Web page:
“I don’t actually think that the employment services generally that are available to people best cater for the needs of homeless people… it’s important that when people get housing, where needed, it is matched with the appropriate support.”
In Victoria, the State Government’s Homelessness Action Plan 2011-2015 says it will fund and construct three new 40-bed youth foyers for homeless youth.
Four thousand young Victorians find themselves homeless on any given night and half are not employed or involved in education.
The youth foyers will have 24-hour supervision and will link homeless youth with education and employment training, as well as health services.
The Broadmeadows Youth Foyer, which will be managed by Hanover and the Brotherhood of Saint Laurence, is scheduled to open mid-2013.
There are about 10,000 youth foyer beds in the United Kingdom, where the model has already been proven successful with 72 per cent of marginalised young people finding employment or becoming re-engaged with education.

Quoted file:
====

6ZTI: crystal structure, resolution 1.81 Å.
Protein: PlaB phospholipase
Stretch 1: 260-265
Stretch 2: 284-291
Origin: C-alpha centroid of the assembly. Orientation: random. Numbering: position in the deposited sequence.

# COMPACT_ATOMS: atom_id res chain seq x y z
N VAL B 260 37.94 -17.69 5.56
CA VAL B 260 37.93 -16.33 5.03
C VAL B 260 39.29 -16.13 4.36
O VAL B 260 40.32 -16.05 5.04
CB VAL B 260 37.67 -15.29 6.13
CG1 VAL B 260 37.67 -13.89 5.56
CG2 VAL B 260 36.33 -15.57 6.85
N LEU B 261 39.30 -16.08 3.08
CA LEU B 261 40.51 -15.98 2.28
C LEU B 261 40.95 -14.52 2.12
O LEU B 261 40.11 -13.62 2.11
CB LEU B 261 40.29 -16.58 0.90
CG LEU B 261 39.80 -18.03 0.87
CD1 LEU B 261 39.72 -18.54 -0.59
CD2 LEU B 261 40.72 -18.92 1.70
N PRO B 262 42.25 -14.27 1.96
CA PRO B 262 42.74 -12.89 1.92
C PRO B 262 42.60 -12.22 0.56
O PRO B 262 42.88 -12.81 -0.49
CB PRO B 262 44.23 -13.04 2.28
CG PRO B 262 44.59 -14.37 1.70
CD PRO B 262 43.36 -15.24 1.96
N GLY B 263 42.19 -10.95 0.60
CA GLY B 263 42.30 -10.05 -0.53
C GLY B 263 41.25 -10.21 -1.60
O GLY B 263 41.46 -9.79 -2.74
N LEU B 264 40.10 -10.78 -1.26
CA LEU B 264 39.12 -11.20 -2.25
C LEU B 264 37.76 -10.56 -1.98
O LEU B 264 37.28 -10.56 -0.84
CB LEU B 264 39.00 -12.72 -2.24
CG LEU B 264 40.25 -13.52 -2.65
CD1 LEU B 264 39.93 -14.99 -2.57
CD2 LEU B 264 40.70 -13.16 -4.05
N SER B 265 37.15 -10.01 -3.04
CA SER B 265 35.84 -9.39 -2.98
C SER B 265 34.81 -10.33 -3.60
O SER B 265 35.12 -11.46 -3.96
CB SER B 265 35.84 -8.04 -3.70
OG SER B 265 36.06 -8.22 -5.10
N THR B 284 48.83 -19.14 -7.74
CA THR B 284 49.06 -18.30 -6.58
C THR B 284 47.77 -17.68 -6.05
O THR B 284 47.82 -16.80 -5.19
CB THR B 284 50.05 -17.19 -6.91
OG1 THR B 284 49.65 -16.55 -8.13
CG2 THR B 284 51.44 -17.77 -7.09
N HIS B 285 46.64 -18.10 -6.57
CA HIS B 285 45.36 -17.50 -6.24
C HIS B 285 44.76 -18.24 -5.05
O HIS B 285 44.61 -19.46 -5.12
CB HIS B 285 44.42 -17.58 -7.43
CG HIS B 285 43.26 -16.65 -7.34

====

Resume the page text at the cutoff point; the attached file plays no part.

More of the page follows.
Australia currently has about 450 youth foyer beds.
Chief Executive Officer of Hanover Tony Keenan says the Melbourne-based agency welcomes the addition of three new youth foyers in Victoria.
He says the youth foyer model is an effective way to help young people who turn 18 and leave state care with nowhere to go.
More than 2000 young people aged between 15 and 17 years exit state care in Australia each year and they are particularly vulnerable to homelessness, with more than one quarter becoming homeless immediately.
According to the Australian Housing and Urban Research Institute, more than 70 per cent of young people exiting state care will spend some time living on the streets at some stage in their lives.
Mr Keenan says Hanover will be considering alternative models to fund affordable housing in order to increase the supply.
“We need to do some thinking because there’s not a lot of government money anymore for anything,” he says.